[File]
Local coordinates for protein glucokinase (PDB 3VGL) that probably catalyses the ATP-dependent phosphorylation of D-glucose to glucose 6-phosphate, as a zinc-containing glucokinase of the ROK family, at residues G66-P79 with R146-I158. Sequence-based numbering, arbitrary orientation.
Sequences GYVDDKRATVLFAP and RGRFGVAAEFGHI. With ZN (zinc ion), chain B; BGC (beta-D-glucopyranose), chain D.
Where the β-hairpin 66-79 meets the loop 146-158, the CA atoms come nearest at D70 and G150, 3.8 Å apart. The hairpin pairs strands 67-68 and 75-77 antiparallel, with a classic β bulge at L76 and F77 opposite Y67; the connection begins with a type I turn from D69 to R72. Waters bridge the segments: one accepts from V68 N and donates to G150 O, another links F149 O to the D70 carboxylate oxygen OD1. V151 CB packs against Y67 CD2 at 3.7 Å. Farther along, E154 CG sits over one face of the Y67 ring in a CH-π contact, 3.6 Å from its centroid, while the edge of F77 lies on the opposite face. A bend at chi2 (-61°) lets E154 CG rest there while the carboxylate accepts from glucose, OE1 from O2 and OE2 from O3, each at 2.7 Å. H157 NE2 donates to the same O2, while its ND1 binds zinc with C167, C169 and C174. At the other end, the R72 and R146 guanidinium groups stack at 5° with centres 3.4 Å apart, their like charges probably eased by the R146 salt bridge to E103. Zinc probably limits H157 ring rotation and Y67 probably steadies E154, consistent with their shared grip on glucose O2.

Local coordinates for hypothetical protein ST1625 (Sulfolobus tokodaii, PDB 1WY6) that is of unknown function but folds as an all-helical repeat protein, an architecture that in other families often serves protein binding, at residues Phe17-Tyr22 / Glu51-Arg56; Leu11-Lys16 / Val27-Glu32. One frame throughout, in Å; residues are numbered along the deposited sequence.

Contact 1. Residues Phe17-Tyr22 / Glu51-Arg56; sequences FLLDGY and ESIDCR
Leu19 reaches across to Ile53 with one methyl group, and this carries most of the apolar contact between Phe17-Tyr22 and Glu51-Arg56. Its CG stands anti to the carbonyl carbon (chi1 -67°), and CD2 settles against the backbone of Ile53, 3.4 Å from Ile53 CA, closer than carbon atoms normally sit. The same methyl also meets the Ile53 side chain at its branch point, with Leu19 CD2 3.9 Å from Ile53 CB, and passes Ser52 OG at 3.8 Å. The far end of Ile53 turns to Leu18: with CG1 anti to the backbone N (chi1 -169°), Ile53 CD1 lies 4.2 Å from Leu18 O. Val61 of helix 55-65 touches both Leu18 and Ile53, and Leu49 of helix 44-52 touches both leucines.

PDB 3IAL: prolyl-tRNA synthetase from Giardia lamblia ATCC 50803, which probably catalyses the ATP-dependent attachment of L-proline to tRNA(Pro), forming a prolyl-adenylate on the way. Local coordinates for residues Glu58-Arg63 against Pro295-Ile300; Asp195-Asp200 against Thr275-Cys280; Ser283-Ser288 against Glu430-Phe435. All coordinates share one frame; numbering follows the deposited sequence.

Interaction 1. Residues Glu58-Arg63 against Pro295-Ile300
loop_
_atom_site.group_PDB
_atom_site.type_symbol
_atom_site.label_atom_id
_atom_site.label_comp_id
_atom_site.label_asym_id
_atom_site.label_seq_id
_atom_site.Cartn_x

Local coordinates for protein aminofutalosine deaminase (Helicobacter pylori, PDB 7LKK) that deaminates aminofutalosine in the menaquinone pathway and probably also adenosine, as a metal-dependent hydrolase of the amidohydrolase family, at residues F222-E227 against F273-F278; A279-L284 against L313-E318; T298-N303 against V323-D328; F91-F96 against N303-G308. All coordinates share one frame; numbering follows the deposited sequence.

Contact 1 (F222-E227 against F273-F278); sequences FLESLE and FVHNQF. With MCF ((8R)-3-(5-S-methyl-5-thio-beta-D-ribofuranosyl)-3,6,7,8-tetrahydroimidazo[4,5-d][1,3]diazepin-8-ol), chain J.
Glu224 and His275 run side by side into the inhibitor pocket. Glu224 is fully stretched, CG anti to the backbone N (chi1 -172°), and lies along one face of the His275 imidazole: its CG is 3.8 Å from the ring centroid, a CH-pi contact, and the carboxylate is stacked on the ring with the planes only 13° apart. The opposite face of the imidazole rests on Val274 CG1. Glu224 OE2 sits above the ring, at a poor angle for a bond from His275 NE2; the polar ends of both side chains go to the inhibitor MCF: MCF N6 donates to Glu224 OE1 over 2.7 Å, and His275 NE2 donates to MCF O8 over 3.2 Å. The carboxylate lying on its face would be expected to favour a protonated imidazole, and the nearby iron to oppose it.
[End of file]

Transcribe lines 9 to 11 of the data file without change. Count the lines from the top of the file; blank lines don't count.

loop_
_atom_site.group_PDB
_atom_site.type_symbol